Publication DateAugust 2011
Author(s)Elizabeth Books Freeze, Katrin Anacker, Michal Grinstein-Weiss, Roberto G. Quercia, Shannon Van Zandt, Yeong Hun Yeo
Homeownership is an important predictor of neighborhood satisfaction among low- and moderate-income households, even when controlling for a host of socioeconomic, demographic and neighborhood characteristics. This suggests that homeownership can serve as a viable way to improve neighborhood satisfaction and overall quality of life.
Most research on homeownership is conducted on nationally representative samples of homeowners and fails to isolate the unique experience of low- and moderate-income (LMI) homeowners. Given the interest of policymakers in promoting homeownership among LMI households over the past 20 years, along with the apparent role played by risky borrowers—many of whom are low-income—in the current housing market crisis, it is important to evaluate both economic and social outcomes for this subgroup of homeowners.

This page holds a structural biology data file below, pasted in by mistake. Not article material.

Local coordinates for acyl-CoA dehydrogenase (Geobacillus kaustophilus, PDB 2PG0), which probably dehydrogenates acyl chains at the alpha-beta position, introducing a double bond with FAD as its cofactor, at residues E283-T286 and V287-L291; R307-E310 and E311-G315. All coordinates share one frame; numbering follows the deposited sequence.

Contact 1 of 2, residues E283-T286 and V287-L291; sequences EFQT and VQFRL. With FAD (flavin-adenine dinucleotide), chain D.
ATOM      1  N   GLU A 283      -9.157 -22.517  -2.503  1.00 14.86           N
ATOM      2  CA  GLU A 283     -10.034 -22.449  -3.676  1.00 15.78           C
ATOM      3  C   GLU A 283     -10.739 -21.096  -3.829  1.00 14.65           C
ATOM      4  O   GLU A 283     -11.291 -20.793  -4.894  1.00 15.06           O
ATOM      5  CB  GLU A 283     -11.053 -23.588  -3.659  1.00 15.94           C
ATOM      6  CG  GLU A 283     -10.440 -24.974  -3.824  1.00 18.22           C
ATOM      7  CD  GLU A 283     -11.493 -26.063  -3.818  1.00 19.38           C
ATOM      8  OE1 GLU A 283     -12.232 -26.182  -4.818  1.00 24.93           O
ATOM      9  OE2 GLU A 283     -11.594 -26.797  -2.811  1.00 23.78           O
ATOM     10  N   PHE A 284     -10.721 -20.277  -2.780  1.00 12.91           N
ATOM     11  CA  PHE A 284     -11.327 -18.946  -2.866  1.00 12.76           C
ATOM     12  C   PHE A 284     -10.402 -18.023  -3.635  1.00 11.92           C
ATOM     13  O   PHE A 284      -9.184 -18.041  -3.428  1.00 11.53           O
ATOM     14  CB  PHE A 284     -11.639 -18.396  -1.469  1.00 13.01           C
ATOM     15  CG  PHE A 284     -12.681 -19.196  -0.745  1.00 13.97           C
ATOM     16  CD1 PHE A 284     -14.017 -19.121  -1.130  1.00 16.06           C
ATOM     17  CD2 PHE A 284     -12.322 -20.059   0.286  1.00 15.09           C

Using a matched set of LMI owners and renters in the 2007 Community Advantage Program (CAP) panel, we assess the effect of homeownership on neighborhood satisfaction. By including various individual and neighborhood characteristics as covariates, we employ multilevel modeling and propensity score matching to address the nested structure of the data and endogeneity issues.
Findings indicate that homeownership is an important predictor of neighborhood satisfaction among LMI households, even when controlling for a host of socioeconomic, demographic, and neighborhood characteristics.
This may suggest that homeownership can serve as a viable way to improve neighborhood satisfaction among LMI households. This is important as neighborhood satisfaction is highly associated with overall quality of life.